Published by Tim Cockell on Fri, 1 Jun 2018 00:00

Rector’s Ramblings

One of my favourite past-times is taking photographs.  It's a hobby that started when I was in my teenage and I remember the excitement I felt when I had enough money to buy my first SLR (single lens reflex) camera.  Today this hobby and ability to take photographs has become universal as now almost everyone has got a camera in their pocket on their mobile phone.  With digital photography has come the ability to see our images instantly.  No longer do we need to wait a week for them to come back to the Chemist’s or through the post.  We can also adjust the images and zoom in on certain parts – even removed unwanted parts of the photo. 

One of the things I enjoy taking photographs of is flowers.  I love the challenge of getting the focus and depth of field just right and how much I can influence the result by using the camera settings to produce either an in focus, or out of focus background.  But one of the truly stunning things is that with high resolution photographs, with many millions of tiny dots making up the image, you can zoom in to a very small area of the image and discover some amazing detail that you just don’t notice by looking at things at their actual size. It is truly fascinating to see such detail and such complexity.  It makes you ask the question; “Why?”

Now, the former engineer in me says that the best way to design and make something is to make it as simply as possible and as effectively as possible so that the item can fulfil the role that was intended for it.  But when we look at nature and all the things of the world around us we see that in many ways the opposite seems to be true.  There is a lot of beauty and complexity that seems to be unnecessary, and yet it is there.  The natural world is in many ways far more complex than anything we humans can produce, perhaps reminding us of our rightful place as part of that beauty and complexity and not simply controlling it or using it solely for our own benefit.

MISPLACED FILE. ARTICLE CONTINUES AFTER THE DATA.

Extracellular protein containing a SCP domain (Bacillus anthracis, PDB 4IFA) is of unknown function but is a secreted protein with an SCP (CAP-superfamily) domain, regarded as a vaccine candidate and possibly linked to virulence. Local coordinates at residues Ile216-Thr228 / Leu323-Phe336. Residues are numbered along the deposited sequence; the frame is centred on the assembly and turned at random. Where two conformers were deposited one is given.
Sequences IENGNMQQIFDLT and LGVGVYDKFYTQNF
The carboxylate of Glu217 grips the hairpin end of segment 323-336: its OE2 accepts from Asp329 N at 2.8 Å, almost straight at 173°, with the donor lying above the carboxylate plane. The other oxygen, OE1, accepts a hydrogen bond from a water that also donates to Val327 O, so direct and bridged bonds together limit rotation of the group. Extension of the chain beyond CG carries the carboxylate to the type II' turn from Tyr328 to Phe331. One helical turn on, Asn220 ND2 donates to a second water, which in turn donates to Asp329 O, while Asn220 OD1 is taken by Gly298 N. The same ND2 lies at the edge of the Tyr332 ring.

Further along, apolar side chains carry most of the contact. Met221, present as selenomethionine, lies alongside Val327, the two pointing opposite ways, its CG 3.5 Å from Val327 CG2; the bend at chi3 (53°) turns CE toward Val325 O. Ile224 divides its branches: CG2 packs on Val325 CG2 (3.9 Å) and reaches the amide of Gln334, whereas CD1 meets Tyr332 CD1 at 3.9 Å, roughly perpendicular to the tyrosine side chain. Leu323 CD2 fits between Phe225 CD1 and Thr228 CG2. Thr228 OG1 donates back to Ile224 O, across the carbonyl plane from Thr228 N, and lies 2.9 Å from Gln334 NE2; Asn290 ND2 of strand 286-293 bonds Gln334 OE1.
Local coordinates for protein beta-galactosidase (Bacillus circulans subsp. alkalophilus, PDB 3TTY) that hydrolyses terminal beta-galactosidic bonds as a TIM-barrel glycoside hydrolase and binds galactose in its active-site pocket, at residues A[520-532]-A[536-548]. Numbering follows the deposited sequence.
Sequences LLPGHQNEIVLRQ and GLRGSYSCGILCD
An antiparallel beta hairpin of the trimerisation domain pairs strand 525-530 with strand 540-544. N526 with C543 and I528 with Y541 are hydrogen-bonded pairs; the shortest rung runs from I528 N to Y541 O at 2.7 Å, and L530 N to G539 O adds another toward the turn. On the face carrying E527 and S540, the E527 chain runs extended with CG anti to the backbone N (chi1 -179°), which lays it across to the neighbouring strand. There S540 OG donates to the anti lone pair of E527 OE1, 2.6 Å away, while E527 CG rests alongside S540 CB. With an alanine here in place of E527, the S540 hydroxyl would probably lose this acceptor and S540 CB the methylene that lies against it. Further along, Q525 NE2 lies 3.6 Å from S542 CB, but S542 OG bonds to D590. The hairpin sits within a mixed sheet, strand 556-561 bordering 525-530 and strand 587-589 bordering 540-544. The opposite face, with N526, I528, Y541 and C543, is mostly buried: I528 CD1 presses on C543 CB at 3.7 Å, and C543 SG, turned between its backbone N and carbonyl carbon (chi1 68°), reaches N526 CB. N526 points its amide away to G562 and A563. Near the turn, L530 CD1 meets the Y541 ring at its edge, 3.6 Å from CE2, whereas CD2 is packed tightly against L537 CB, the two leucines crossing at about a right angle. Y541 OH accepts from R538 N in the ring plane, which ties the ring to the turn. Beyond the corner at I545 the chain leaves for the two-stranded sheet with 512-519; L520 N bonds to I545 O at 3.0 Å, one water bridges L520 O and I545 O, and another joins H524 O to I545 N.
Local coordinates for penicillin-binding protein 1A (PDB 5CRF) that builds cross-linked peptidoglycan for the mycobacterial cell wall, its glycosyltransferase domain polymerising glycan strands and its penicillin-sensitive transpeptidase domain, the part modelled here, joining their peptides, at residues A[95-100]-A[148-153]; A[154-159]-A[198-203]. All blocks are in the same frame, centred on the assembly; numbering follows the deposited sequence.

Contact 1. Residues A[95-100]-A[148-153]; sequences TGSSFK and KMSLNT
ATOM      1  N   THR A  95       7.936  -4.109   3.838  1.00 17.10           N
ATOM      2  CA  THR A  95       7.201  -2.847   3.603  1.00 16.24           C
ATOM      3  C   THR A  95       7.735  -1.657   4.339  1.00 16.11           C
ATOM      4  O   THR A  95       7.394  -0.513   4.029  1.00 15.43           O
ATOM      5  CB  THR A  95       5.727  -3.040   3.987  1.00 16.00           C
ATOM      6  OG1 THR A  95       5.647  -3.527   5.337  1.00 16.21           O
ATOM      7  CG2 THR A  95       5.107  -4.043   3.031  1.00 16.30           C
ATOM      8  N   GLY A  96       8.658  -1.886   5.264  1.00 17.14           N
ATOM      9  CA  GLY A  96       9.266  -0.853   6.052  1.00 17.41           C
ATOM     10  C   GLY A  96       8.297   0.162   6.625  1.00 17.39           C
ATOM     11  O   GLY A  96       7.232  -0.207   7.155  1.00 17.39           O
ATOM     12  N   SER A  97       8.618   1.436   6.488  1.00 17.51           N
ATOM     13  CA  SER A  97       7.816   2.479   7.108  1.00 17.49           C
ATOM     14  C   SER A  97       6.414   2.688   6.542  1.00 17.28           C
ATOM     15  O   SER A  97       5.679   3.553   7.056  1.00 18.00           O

The Psalms in the Old Testament, have always been for me a great source of comfort and of help in understanding the place of humanity in the world in relationship with God and all that he has created and done.  Psalm 8 talks about our relationship with God and how marvelous it is that God cares for us when he is able to do such great things in creation; Psalm 19 talks about the wonder of each returning day as the sun rises and sets; Psalm 90 tells us of God's eternal nature; and a favourite of many, Psalm 139 speaks of how we are “fearfully and wonderfully made” and how God is intimately acquainted with us and all that we do. 

We have been entrusted with this complex and beautiful world, to look after it and care for it.  How we live has a direct affect on the world around us and particularly on the poorest people on the planet.  Knowing that God has created this wonderful and beautiful and complex world and us along with it, we should be trying to do all that we can to preserve it and be good stewards of it.  

I hope as you enjoy the days of summer and perhaps have the opportunity to get out into God's creation and enjoy it (maybe even taking some photographs) that you will give thanks to God for all that he has done and given us and have a renewed commitment to do all that we can to look after it.  

Wishing you every blessing



Categories Word from the Clergy